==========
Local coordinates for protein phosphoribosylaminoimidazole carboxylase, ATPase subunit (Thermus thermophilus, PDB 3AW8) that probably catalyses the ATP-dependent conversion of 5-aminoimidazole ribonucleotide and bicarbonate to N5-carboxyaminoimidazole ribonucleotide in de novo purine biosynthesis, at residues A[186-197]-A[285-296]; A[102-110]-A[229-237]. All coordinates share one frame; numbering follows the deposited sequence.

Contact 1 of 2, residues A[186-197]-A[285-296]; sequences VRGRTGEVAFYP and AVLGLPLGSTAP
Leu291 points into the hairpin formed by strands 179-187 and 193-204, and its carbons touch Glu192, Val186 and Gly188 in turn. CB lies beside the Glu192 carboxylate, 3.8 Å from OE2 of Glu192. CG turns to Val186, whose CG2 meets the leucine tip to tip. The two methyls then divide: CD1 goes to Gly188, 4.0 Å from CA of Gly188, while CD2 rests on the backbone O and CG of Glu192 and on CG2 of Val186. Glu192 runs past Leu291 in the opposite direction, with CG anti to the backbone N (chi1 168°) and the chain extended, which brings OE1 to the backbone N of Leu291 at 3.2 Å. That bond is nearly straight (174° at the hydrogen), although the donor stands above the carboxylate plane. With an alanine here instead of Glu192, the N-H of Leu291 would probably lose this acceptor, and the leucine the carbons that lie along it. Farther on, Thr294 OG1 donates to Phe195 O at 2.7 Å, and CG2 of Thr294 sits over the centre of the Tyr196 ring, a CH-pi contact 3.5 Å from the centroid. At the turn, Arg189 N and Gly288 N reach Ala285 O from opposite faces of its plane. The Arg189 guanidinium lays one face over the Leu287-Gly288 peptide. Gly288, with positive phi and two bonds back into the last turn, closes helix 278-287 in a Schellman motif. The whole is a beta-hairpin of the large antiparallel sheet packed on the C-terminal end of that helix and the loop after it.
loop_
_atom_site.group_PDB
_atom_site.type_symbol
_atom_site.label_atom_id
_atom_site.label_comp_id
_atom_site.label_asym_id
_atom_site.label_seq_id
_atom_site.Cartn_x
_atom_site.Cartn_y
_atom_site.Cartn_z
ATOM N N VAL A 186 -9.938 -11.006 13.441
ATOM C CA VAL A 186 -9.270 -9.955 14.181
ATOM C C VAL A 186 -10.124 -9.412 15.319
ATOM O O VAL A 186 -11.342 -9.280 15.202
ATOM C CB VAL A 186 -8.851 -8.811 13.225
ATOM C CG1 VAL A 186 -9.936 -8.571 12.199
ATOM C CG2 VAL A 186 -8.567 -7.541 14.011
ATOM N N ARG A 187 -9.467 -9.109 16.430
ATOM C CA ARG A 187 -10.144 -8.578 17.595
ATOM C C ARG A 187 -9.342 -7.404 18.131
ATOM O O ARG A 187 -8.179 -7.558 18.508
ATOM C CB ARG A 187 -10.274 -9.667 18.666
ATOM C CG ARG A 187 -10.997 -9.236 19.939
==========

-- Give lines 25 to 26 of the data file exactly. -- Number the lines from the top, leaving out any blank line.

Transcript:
ATOM C CB ARG A 187 -10.274 -9.667 18.666
ATOM C CG ARG A 187 -10.997 -9.236 19.939